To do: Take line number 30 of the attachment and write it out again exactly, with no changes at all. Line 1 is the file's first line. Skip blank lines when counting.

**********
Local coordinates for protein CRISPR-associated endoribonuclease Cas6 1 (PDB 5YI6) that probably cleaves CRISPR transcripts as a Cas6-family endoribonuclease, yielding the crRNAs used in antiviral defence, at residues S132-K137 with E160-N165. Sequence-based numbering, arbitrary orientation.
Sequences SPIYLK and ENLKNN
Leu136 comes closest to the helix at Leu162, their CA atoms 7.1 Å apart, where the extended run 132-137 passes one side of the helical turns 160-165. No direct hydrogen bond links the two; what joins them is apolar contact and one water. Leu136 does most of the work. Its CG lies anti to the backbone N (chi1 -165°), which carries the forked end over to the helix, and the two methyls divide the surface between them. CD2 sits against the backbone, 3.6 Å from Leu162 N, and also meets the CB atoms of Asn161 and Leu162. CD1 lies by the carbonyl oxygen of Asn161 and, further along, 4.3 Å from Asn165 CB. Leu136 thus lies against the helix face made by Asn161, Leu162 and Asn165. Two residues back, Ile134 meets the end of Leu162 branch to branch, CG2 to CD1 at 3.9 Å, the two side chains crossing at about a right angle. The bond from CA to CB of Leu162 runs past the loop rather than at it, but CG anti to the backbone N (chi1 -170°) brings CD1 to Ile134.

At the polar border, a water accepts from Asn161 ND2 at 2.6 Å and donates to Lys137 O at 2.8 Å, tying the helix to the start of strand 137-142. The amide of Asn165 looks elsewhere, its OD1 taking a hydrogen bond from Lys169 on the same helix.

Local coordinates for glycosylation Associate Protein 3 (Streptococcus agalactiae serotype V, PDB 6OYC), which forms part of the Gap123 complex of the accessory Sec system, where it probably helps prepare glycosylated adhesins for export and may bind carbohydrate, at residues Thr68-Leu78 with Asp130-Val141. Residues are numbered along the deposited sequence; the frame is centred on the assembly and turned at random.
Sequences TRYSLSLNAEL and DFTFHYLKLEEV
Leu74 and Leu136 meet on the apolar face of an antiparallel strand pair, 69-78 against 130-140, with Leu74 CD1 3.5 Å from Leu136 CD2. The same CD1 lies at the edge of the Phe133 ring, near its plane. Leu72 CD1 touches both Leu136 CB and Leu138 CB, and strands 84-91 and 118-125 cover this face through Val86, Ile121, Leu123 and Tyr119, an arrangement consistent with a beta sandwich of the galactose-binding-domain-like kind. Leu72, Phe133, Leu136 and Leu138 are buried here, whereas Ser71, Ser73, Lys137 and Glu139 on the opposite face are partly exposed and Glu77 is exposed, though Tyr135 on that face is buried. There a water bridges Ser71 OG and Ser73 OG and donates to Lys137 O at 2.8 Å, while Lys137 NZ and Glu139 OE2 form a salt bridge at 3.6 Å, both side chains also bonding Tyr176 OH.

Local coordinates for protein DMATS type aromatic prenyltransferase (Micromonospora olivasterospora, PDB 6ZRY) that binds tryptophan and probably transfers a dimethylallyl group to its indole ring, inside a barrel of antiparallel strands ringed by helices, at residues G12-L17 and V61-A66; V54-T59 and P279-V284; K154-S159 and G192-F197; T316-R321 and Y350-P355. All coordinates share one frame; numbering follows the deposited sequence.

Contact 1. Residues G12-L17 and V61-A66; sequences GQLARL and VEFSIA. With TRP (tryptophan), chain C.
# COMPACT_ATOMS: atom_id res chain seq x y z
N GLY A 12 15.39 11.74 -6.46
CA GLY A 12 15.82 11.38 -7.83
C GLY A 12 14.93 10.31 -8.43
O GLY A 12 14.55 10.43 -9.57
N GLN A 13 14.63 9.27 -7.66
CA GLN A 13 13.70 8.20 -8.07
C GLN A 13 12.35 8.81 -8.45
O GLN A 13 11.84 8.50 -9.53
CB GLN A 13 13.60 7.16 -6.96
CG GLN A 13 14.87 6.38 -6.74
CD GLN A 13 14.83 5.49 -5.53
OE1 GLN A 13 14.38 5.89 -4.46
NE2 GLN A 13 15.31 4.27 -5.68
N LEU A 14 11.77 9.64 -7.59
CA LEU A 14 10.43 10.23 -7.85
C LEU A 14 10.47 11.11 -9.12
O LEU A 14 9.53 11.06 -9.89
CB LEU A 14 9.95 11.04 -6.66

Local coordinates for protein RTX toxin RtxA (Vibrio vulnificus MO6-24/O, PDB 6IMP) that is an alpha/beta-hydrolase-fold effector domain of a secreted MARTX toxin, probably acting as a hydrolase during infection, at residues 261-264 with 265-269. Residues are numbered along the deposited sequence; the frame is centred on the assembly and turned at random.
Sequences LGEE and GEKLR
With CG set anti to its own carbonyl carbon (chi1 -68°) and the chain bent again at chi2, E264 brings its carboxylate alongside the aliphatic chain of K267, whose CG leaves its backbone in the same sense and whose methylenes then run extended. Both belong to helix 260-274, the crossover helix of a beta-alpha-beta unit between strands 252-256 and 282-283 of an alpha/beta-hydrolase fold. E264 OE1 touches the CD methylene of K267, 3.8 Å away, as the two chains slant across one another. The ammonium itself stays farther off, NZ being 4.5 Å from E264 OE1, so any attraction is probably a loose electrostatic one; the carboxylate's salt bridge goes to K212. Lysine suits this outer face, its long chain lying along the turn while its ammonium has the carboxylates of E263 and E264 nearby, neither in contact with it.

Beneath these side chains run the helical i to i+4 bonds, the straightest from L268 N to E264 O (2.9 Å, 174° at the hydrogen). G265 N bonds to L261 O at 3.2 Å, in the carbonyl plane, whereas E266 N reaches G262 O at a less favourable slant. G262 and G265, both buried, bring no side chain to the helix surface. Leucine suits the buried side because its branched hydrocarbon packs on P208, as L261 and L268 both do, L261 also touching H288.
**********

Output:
Sequences LGEE and GEKLR